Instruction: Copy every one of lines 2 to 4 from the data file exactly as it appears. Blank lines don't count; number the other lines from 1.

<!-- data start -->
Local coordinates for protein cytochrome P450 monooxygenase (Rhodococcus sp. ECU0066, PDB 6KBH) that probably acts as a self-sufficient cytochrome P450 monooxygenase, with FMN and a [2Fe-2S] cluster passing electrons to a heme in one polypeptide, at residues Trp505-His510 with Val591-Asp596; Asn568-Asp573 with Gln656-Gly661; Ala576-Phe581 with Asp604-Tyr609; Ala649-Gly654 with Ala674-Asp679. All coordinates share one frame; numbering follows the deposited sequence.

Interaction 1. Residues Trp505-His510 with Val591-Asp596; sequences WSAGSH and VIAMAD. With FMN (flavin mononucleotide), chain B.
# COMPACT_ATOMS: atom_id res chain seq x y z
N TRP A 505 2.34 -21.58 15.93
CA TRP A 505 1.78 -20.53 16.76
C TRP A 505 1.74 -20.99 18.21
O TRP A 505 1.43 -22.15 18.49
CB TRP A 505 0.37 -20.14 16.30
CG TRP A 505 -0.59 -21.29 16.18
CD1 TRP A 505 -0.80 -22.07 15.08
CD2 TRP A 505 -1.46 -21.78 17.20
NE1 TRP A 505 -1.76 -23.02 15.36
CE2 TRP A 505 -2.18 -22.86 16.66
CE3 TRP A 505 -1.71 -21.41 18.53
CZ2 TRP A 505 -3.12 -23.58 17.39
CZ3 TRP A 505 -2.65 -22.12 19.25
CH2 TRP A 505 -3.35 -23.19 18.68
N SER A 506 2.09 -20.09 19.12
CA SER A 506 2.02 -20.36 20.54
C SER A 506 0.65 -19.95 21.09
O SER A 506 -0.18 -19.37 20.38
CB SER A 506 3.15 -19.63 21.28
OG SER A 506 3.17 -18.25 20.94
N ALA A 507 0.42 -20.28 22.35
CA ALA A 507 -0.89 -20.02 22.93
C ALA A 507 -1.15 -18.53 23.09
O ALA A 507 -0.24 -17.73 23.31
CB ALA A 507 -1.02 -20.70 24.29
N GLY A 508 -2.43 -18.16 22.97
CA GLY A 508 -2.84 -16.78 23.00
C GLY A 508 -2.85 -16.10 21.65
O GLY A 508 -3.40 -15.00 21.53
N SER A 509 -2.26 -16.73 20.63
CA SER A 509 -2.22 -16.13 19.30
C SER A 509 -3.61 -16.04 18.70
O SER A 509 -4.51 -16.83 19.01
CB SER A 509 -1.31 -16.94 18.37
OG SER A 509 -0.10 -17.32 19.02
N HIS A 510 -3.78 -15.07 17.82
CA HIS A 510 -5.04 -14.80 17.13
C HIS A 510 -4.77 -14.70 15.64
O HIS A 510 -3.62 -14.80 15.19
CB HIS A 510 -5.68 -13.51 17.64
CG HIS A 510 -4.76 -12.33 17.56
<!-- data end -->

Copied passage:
Interaction 1. Residues Trp505-His510 with Val591-Asp596; sequences WSAGSH and VIAMAD. With FMN (flavin mononucleotide), chain B.
# COMPACT_ATOMS: atom_id res chain seq x y z
N TRP A 505 2.34 -21.58 15.93